Navratri, the festival of nights, lasts for 9 days with three days each devoted to worship of Ma Durga, the Goddess of Valor, Ma Lakshmi, the Goddess of Wealth and Ma Saraswati, the Goddess of Knowledge. During the nine days of Navratri, feasting and fasting take precedence over all normal daily activities amongst the Hindus. Evenings give rise to the religious dances in order to worhip Goddess Durga Maa.
1st - 3rd day of Navratri On the first day of the Navaratras, a small bed of mud is prepared in the puja room of the house and barley seeds are sown on it. On the tenth day, the shoots are about 3 - 5 inches in length. After the puja, these seedlings are pulled out and given to devotees as a blessing from god. These initial days are dedicated to Durga Maa, the Goddess of power and energy. Her various manifestations, Kumari, Parvati and Kali are all worshipped during these days. They represent the three different classes of womanhood that include the child, the young girl and the mature woman.
4th - 6th day of Navratri During these days, Lakshmi Maa, the Goddess of peace and prosperity is worshipped. On the fifth day which is known as Lalita Panchami, it is traditional, to gather and display all literature available in the house, light a lamp or 'diya' to invoke Saraswati Maa, the Goddess of knowledge and art.
7th - 8th day of Navratri These final days belong to Saraswati Maa who is worshipped to acquire the spiritual knowledge. This in turn will free us from all earthly bondage. But on the 8th day of this colourful festival, yagna (holy fire) is performed. Ghee (clarified butter), kheer (rice pudding) and sesame seeds form the holy offering to Goddess Durga Maa.
Mahanavami The festival of Navratri culminates in Mahanavami. On this day Kanya Puja is performed. Nine young girls representing the nine forms of Goddess Durga are worshiped. Their feet are washed as a mark of respect for the Goddess and then they are offered new clothes as gifts by the worshiper. This ritual is performed in most parts of the country.
The most characteristic dances of Gujarat during Navratri are the Rasa and Garba dances which are performed at all levels of society by men and women. The origin of the Rasa is traced back to the legends connected with the life of Lord Krishna. It is essentially associated with the agricultural rites. The Rasa is performed in Gujarat India on Navaratra; and other important festivals associated with harvest and crops. The Rasa dances of Saurashtra are closely related to agricultural functions and are for the best part grain-ritual dances.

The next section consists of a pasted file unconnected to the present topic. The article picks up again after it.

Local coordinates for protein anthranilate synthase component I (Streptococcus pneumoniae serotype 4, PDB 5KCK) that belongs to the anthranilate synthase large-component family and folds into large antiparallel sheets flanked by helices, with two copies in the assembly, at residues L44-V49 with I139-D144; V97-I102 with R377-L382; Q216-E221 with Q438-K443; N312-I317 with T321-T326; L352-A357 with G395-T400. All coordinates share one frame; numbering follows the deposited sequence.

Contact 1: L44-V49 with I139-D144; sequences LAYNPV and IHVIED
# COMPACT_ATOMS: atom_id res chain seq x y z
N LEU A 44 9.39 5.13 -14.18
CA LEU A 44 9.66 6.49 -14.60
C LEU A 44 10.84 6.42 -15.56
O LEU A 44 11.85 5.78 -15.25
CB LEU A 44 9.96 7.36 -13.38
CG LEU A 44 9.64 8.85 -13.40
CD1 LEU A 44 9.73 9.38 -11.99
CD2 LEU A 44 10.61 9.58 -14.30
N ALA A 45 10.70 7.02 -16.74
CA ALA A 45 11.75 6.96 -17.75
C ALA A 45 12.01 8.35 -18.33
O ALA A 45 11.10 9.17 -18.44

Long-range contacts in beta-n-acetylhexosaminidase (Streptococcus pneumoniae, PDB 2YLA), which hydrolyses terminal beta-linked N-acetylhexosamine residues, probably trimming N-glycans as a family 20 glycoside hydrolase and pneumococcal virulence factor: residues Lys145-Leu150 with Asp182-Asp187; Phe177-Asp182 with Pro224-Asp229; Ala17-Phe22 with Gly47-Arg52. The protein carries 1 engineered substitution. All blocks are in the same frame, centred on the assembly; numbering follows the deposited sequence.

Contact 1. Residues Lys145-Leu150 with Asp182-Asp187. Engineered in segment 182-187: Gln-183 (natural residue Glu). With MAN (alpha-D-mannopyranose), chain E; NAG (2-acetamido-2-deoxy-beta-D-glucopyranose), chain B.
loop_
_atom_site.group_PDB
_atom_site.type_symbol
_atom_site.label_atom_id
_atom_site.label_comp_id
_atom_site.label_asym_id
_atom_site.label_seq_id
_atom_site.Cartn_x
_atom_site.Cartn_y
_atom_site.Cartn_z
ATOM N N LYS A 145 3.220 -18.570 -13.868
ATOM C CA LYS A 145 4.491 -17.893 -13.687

They are performed only by men and are often complex circular formations to represent designs of lotus and other designs considered magical religious and auspicious.
The choreographical pattern of the dance, the floor designs made by the dancers, is similar of the paintings seen on the walls of huts. Through these designs whether on the floor or walls, through paint and colour or through dance, ritual is held and spirits are invoked. This is another aspect of the fertility cult. is mother aspect of Navratri. A cloth called Mata ni Pachepi, where the adventures of the seven mothers, is painted. The mother, one of the seven archetypes, is painted in the centre and she is surrounded by her devotees and Bua, the magician-priest. At the end of the month the Bua wraps the cloth around him and sings and dances with Virgin girls carrying pots of sprouted corn finally, the pot at immersed in the waters of a river. In all cases, the object is always either burnt or consigned to the waters. The Rasa follows.
The most impressive artistry of the Rasa dances of Gujarat and Saurashtra is displayed in the Dandiya Rasa by men. It is a counterpart of the Garba of the women. The dancers use sticks at the end of which tiny bells (ghungrus) are tied so that they give off a clear jingling sound when they strike one another. This dance has a very complicated rhythm pattern and even though the dancers begin in a slow tempo, the dance develops in such manner that each person in the circle not only performs a solo dance with his own sticks, but also has a complex multiple relationship with both his partners on either side as also partners opposite him in the circles. The circle keeps breaking sometimes into two concentric circles and sometimes into three or four circles within the orbit of a larger circle.
The dancers of each concentric circle then weave patterns with each other and with members of the other circle. There is a great deal of freedom in the movements and sticks are beaten in standing, sitting or lying position. Occasionally, the men weave patterns of an intertwined rope in a circle; they lie on the floor with the two sticks being beaten above their heads and chests; sometimes instead of hands, the feet hold and strike the sticks. The Dandiya Rasa is obviously of ancient origin and of ritual significance. From what one can gather from Sanskrit dramas, it became in course of time a popular, and is mentioned in Rajshekhar's Karpur Manjari.
Each community has its distinctive dance patterns.
The Garba of Gujarat is the most popular women's folk dance of Gujarat. During Navratri, a pot is ceremoniously placed attractive designs are made on the pot and a light is placed inside. Village girls bearing pots (garbis) on their heads go from door to door and dance around the respective house.
The leader of the group sings the first line of the song while the rest repeat it in chorus, the beat being produced clapping hands or striking sticks in unison. At every step they gracefully bend sideways, the arms coming together in beautiful sweeping gestures, up and down, lef